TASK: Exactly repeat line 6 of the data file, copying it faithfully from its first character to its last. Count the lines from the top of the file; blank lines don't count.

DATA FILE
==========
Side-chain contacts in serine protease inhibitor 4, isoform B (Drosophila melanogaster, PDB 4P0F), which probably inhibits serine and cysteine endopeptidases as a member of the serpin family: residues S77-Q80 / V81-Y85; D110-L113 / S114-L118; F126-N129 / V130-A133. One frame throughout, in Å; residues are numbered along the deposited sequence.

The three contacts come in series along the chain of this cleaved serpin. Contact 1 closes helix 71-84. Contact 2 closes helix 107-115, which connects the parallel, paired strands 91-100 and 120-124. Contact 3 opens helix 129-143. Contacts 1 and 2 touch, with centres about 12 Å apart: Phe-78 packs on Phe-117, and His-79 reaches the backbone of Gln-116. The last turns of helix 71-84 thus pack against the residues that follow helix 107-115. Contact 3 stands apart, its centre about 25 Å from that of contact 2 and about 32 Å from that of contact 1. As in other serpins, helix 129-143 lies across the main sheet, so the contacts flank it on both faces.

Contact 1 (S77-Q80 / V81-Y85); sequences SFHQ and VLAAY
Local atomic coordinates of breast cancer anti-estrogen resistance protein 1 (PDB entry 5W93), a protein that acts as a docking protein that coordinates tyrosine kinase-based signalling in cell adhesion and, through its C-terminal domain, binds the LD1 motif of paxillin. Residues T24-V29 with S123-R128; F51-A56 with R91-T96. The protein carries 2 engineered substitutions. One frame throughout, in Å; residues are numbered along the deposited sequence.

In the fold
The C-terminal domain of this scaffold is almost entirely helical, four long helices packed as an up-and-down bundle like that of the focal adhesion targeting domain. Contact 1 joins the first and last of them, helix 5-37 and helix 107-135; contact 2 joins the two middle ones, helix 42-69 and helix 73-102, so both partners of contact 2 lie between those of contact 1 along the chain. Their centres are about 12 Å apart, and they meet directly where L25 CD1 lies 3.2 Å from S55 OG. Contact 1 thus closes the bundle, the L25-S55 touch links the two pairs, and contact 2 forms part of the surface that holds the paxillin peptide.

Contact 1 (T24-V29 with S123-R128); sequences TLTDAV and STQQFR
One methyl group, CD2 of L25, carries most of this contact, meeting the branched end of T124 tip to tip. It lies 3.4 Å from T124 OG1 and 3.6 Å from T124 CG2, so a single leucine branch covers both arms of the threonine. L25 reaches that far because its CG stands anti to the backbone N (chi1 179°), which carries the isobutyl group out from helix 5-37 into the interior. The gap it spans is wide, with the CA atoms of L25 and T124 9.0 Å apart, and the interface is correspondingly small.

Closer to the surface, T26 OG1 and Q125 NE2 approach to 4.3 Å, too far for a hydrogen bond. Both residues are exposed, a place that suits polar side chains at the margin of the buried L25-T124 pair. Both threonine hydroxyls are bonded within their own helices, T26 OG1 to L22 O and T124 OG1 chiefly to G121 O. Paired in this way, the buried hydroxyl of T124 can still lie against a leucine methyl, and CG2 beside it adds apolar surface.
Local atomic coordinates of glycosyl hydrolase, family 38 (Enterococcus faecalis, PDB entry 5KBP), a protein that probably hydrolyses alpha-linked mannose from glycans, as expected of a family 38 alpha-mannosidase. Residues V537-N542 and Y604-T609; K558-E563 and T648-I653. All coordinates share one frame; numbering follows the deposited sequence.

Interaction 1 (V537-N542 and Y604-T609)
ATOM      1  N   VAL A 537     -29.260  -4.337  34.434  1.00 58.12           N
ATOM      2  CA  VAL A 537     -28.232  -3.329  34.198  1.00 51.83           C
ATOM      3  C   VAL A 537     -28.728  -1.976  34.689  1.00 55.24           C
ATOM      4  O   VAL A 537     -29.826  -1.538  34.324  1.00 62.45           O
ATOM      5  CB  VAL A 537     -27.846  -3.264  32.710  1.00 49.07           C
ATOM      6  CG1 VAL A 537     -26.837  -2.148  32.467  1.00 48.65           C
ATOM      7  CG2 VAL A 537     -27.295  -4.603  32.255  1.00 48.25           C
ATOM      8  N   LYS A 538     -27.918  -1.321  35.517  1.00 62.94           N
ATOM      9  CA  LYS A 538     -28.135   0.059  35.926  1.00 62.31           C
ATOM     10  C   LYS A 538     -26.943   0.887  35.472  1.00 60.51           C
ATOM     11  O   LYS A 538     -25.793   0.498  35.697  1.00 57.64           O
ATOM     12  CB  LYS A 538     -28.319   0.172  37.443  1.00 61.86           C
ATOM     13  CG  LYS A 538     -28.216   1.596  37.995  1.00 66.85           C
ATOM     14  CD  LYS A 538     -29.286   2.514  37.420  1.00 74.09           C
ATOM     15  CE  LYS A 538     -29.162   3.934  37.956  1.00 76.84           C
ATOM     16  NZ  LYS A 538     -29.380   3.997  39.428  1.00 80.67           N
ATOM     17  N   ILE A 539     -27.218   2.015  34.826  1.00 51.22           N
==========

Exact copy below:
The C-terminal domain of this scaffold is almost entirely helical, four long helices packed as an up-and-down bundle like that of the focal adhesion targeting domain. Contact 1 joins the first and last of them, helix 5-37 and helix 107-135; contact 2 joins the two middle ones, helix 42-69 and helix 73-102, so both partners of contact 2 lie between those of contact 1 along the chain. Their centres are about 12 Å apart, and they meet directly where L25 CD1 lies 3.2 Å from S55 OG. Contact 1 thus closes the bundle, the L25-S55 touch links the two pairs, and contact 2 forms part of the surface that holds the paxillin peptide.